Food Storage Sweeteners

June 15, 2009 | 5 comment(s)

Sweeteners like sugar and honey are food storage necessities for several reasons. As carbohydrates they provide fuel for the body. Simple carbohydrates like sweeteners provide quick, but short lived bouts of energy. They also enhance flavor, texture and color in any baked good. Sugar assists yeast in adding volume to breads, counter balances acid in tomatoes and is even used as a food preservative.

White Sugar

Honey is a great food storage basic. Unlike many food storage items, honey does not need to be dried in any way. There is no need for an oxygen absorber in a #10 can or a bucket of honey because it stores well due to its nature. With only a few ingredients, including honey, you can have a delicious whole wheat bread. Here is one of our favorite wheat bread recipes using honey as the sweetener.

Honey Whole Wheat Bread

6 C warm water
3 T Yeast
2 C Whole Wheat Flour
Mix, let rise 15 minutes

2/3 C Honey
2/3 C Vegetable Oil
3 T Dough Enhancer
1 1.2 T Salt
12-14 C Flour Whole Wheat (add more if dough is too sticky)

Knead until dough can be stretched and not break easy.
Let rise in a bowl for 20 minutes. Divide into 6 sections and mold into loaves. Bake at 350 degrees until lightly browned, about 45 minutes. Enjoy!

Honey is an excellent natural sweetener.


This post was posted in Uncategorized and was tagged with recipes, honey, sugar, sweetener, bread

Comments

  • Anonymous  |  June 28, 2009

    Do you sell quantities of honey for storage? How long does honey keep? I am really limited on funds. I help raise four grandkids, and am on Soc. Security. I don&#39;t want to buy a large quantity that will not keep a really long time. <br /><br />Thank you.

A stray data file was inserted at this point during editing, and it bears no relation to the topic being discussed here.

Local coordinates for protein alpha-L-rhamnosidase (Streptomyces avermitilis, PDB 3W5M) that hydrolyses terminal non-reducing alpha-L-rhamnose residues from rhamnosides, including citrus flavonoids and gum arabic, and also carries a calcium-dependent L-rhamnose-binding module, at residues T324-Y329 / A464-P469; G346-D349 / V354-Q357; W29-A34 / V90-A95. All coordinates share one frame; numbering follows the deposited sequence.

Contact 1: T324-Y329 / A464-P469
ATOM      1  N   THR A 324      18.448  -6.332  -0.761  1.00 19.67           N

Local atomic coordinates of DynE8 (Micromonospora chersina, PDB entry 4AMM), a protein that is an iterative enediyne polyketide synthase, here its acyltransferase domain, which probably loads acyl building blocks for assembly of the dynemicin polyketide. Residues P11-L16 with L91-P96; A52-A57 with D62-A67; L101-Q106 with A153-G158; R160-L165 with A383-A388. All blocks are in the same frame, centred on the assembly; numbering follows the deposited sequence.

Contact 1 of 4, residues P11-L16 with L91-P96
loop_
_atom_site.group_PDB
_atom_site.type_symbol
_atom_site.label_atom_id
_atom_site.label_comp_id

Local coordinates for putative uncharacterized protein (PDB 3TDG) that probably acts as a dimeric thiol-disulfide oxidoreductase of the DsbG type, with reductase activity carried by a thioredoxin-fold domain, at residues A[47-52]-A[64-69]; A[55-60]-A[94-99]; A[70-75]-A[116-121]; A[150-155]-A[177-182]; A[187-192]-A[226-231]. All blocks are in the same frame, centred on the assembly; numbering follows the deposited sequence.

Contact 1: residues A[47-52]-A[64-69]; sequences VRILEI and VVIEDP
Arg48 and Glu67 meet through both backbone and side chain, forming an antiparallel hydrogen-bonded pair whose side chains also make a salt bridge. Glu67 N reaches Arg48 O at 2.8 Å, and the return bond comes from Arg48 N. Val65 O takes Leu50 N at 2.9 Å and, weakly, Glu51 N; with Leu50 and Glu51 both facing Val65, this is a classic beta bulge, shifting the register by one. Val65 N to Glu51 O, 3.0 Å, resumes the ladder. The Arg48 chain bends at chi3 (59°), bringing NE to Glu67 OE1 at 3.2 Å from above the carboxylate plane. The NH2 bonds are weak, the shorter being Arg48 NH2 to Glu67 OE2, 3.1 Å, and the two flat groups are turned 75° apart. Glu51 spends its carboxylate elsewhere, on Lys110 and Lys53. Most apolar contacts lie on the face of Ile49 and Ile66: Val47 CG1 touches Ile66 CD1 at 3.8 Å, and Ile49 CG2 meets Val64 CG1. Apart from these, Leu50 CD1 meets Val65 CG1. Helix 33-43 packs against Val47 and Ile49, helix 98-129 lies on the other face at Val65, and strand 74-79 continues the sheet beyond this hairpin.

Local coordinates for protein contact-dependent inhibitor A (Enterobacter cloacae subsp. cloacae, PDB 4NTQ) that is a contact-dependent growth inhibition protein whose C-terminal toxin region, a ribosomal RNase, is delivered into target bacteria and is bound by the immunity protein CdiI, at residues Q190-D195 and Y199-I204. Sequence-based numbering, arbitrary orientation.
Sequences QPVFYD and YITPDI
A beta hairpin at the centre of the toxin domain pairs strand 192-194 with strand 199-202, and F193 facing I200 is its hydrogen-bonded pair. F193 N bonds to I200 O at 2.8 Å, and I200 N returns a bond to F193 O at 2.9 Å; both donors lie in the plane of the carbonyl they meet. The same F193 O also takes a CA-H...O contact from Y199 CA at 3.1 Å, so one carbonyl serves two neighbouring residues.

• Emergency Essentials®  |  June 29, 2009

    We carry Honey in a # 10 can for $30.95 (9 lbs., approx. 192 1-Tbsp servings) and a 5 gallon bucket for $159.95. Honey does not require an oxygen absorber or similar treatment option like other food. It stores really well - there is no exact date in which it expires. It can crystallize with time which only requires heating to return it to its normal consistency.

  • Anonymous  |  April 14, 2011

    I love storing honey because it doesn&#39;t spoil. While we use it on a regular basis, and therefore rotate it, it could sit on the shelf indefinitely, and still be usable-- and taste great! When it crystallizes, simply heat it on low heat, and it will melt back to it&#39;s more familiar and usable state.

  • Arlyn  |  May 6, 2011

    I love to use honey as an alternative to sugar.I just came across your site and love the products you have =)<br /><br />Thanks!

  • Anonymous  |  July 7, 2011

    I&#39;ve been looking for a simple and good whole wheat bread recipe like this - and using the honey, too. Wonderful!

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